"So people help us on every step and every step we make we always see the help from people, so I'm very grateful to the community. I love the Alaskan community," Arsen said.
And after being apart for half a year, Snizhana and Kate arrived in Petersburg on August 11 and the family was reunited
"When I saw them, I just hug them, kiss them," Arsen said.
"It was finally, just finally thank God we are together and safe."
Before Snizhana and Kate's arrival, the group working in Petersburg were able to find a place for them to move into after contacting Sarah Holmgrain with Petersburg Properties who said two apartments had just opened up and met with Arsen to quickly secure one of them.
More people also joined in to help with organizing including Chelsea Tremblay as they formed a group message to coordinate assistance.
Richards also contacted Molly Taiber who runs the local Love & Assistance Facebook group to help get kids items and other necessities.
Soon, baby clothes, diapers, a stroller, food, kitchenware, and other household items started filling Richards' yard as people, many of whom were anonymous, dropped off what they had to offer.
"It all started super small, just us talking about how we can help him and the family, and at some point it was so overwhelming, but like you think about overwhelming as a negative thing but it was overwhelming because there was just so much love and support coming from Petersburg people," Richards said.
OBI also donated a twin bed frame and box spring, a queen size bed, and a new microwave while Don Spigelmyre donated a couch and additional furniture.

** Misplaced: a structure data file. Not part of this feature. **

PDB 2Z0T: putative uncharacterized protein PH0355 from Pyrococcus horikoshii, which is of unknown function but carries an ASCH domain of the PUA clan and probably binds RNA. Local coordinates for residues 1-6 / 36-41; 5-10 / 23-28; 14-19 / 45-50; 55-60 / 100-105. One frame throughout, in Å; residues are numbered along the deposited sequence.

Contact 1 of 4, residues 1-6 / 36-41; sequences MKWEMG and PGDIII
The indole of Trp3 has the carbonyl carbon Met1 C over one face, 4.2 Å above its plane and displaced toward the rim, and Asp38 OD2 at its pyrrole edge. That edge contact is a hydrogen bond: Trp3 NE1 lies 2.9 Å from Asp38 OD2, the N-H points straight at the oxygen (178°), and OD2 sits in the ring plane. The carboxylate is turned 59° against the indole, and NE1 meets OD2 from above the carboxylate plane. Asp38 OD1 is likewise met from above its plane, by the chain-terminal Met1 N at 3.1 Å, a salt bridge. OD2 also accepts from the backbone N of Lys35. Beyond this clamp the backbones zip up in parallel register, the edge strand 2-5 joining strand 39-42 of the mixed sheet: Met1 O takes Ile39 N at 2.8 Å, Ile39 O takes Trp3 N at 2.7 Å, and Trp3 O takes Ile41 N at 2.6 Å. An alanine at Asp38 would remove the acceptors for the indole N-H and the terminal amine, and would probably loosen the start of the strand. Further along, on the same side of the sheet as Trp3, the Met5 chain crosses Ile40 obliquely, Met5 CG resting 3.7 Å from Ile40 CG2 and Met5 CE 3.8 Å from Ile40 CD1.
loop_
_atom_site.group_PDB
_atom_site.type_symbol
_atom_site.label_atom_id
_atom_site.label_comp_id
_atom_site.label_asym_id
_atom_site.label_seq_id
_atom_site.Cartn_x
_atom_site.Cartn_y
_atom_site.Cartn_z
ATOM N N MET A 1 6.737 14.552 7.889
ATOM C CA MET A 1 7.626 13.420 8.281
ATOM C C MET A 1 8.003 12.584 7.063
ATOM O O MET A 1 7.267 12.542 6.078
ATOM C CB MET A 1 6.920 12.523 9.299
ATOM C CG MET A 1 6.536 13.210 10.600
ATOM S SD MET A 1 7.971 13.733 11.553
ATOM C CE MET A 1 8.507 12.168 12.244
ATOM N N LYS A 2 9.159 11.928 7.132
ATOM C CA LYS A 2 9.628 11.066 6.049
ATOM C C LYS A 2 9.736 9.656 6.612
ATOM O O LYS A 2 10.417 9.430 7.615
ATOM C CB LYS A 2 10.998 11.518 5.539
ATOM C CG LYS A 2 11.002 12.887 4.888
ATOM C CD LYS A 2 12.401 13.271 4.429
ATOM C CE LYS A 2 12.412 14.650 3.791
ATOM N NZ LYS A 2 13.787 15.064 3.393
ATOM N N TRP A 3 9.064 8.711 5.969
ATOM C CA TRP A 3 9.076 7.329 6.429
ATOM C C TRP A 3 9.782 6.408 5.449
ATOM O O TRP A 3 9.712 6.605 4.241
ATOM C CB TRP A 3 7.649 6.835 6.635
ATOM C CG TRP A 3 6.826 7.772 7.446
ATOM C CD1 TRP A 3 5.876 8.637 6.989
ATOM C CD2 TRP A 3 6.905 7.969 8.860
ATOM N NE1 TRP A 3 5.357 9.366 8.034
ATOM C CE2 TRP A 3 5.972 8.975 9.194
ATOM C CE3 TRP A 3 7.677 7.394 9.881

WAVE also donated cleaning supplies and the Ragnarok Rollers helped with donations.
Many also have helped with the cost of their rent including HIP and Holmgrain's family.
As donated items came through, Richards, Tolkachova, and Lagoudakis would collect them and drop them off at the apartment.
"When they put everything inside the house I was at work. I [wasn't] involved in this so I just came and it's like all done. I mean, I don't have words, I don't know what to say. I'm grateful for all people," Arsen said.
They have since been adjusting to life in Petersburg, and they do plan on staying beyond the end of Arsen's contract with OBI.
"They just rest, eat, sleep. Doing the things they used to do. Just live their life, safe with smiles on their face," Arsen said.
"Kate, she is, for this half year, she changed, very much changed and I see her happy. Never seen her before like this, she is very excited and my wife too... just happy."
He does hope to eventually return to Ukraine, and possibly spend their time living between the two countries, but thinks that it could take years for them to go back if the war continues.
Arsen is currently in the United States through an H-2B visa, which OBI has also extended, but he is now applying for temporary protective status and has scheduled a trip to Anchorage to complete the process.
After his season with OBI is over he is confident that he will be able to find a job and he aspires to return to repairing computers, cellphones, and TVs, which was his regular job in Ukraine.
Snizhana used to work as a hairdresser and hopes to find work after she learns English, which Arsen is currently teaching her using the same books he used to learn it.
As the summer fishing season winds down Arsen is also eager to spend time with his daughter and hopes to buy a guitar and eventually teach her how to play when she gets older.
Though Snizhana and Kate are with him, his mother and grandmother are still living near Odessa.
He said they are safe at the moment but he has been talking with them about the possibility of them traveling to the United States too.
Arsen also gave his thanks to Richards, Tolkachova, Spigelmyre, Jeff Hupp, Martha Johnson, Nikolai Wendel, Pete Brantuas, Bryan Dennis, Karen Hofstad and all the others who have welcomed him and his family with open arms.
"At this point actually still not believe that all this happened to me. Like you know it's like dream. Someone pinch me," Arsen said.
"When my wife is happy, when my child is happy, no matter what I do, I'm happy too, so my task is to make their lives good. That's all I want."